There's a lot to consider when buying a notebook for college. To make it easier, NotebookReview compiled a list of features to consider when buying a notebook for college. However, sometimes the most important facet is cost. College is expensive and, with all the added expenses, sometimes there isn't enough money to spend on a high-end device.
But don't fret; just because its budget doesn't mean it's not quality. It's still possible to find a great machine at an affordable price. You simply have to know what you want, and be willing to concede on the things you don't need.
Here's a list of five great notebooks that can help you achieve higher education without the higher price point.
Dell Inspiron 13z-9318sLV: $500
The Dell Inspiron 13z is perfect for the all-around student. This 13-inch device is the "jack of all trades" of budget notebooks. Not excelling in any one area, the Inspiron 13z delivers on all fronts offering suitable performance design and comfort.
The 13-inch notebook isn't sleek, but its form factor is small enough to make the notebook comfortable to carry to and from class. It also offers a strong level of performance thanks to the device 1.7GHz i5-core processor, and its 8GB of RAM allows the device to multi-task with relative ease. Using the notebook itself is also a pleasure thanks to the high-quality touchpad and keyboard.
The most notable deterrent for the Inspiron 13z is its limited battery life lasting roughly 3 hours with continuous use. Users looking to have this notebook out on the go will also likely need to bring the charger with them, which can make the portable device a bit more a burden to lug around.
Besides that there's not too much to complain about. The machine may not wow in any one area, but it delivers on all fronts, and that's pretty impressive given its affordable price.
For more information see the Dell Inspiron 13z full review.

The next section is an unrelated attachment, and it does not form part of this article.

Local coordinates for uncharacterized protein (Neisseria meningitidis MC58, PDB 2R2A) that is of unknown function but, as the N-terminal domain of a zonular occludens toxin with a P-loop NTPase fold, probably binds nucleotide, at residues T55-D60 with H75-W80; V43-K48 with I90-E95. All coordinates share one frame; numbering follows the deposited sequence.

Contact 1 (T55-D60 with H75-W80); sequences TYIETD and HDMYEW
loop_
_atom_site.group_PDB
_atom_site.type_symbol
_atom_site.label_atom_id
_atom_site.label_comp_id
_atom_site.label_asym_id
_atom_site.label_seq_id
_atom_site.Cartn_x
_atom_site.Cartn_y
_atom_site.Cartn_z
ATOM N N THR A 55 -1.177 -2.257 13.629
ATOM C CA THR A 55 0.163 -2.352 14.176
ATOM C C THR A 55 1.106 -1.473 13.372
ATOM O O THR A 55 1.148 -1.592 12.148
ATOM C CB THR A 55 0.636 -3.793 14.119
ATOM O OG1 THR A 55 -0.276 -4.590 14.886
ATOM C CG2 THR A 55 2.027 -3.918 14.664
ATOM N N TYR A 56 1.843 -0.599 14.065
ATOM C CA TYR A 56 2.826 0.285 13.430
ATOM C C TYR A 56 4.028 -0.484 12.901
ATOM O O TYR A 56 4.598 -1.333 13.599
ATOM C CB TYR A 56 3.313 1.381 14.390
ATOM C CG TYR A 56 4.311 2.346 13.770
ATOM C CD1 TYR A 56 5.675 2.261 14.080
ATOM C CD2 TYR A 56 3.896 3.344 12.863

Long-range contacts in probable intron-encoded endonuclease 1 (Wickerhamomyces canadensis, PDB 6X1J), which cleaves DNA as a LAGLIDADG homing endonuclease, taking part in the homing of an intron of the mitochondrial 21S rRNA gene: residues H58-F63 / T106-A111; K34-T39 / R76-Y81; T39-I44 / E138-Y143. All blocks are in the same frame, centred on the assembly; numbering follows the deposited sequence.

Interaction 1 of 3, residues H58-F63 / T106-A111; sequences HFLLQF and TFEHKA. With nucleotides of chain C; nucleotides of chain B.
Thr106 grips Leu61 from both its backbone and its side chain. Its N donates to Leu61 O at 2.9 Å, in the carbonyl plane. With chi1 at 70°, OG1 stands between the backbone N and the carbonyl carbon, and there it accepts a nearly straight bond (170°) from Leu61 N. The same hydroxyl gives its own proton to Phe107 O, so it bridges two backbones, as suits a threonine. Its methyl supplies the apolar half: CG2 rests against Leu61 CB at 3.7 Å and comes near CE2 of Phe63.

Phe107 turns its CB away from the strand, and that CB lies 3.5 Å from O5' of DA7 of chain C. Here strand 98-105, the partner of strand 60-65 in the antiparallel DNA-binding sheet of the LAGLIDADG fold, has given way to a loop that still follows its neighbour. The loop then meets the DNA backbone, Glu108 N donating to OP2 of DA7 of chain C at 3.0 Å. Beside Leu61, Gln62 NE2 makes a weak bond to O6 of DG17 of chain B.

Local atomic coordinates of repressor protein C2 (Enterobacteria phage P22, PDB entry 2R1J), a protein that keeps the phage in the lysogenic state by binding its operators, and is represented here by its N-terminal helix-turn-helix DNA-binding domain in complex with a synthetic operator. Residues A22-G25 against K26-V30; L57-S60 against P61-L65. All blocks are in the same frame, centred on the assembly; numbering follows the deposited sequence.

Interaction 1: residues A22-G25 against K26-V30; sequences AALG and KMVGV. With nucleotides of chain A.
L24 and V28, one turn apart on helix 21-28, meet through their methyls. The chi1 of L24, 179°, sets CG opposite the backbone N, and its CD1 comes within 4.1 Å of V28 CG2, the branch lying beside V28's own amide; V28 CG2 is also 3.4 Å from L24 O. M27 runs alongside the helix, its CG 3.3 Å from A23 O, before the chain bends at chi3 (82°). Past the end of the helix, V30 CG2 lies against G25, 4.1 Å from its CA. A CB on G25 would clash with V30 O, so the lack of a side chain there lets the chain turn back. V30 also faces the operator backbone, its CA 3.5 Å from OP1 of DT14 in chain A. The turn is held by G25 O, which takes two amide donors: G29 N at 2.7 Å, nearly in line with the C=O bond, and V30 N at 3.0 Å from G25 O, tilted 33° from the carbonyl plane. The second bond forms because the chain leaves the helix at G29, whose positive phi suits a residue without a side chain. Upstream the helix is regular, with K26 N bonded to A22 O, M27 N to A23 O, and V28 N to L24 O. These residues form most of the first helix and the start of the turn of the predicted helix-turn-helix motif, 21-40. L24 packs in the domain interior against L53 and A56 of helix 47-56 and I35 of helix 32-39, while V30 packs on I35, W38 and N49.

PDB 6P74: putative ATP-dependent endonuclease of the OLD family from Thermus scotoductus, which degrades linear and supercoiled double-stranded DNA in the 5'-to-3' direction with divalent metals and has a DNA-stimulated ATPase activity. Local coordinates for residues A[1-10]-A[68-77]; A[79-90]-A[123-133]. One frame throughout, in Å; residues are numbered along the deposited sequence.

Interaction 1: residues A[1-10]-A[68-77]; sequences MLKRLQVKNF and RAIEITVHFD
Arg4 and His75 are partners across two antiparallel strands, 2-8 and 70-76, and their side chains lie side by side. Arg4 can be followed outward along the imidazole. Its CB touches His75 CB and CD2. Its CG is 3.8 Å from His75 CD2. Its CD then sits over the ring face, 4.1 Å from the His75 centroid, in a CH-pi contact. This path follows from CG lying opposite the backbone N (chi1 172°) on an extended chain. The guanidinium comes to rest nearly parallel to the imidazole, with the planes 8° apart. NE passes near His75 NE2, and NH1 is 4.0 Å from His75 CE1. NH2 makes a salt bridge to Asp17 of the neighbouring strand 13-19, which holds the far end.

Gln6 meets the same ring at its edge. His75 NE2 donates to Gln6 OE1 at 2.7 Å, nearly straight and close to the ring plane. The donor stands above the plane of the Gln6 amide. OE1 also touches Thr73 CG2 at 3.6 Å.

Lenovo G580: $480
The Lenovo G580 isn't the most beautiful notebook, but don't let its brutish exterior fool you. Behind its bulky form, the Lenovo G580 offers a solid set of specs that are very appealing for its entry-level price point.
Likely the most powerful notebook on this list, the Lenovo G580 offers an impressive amount of performance thanks to its 2.5GHz Intel i5 processor. The machine is also capable of juggling multiple applications with its 4GB of RAM. Similar to many other budget devices, the notebooks limiting factor is its intergrade Intel HD 4000 graphics, meaning the notebook will struggle with graphic intensive functions such as video editing.
The most notable downside to the Lenovo G580 is its bulky design. Despite the notebook's large size, its less than durable with a flimsy build that easily gives to pressure. The notebook will hold up under normal conditions, but users looking to travel consistently will have to be careful.
While the Lenovo G580 certainly has its faults, the machine offers impressive performance along with a comfortable keyboard and touchpad making it a pleasure to use. The Lenovo G580 is great for users who don't travel often.
For more information see the Lenovo G580 full review.
HP Pavilion dm1z: $400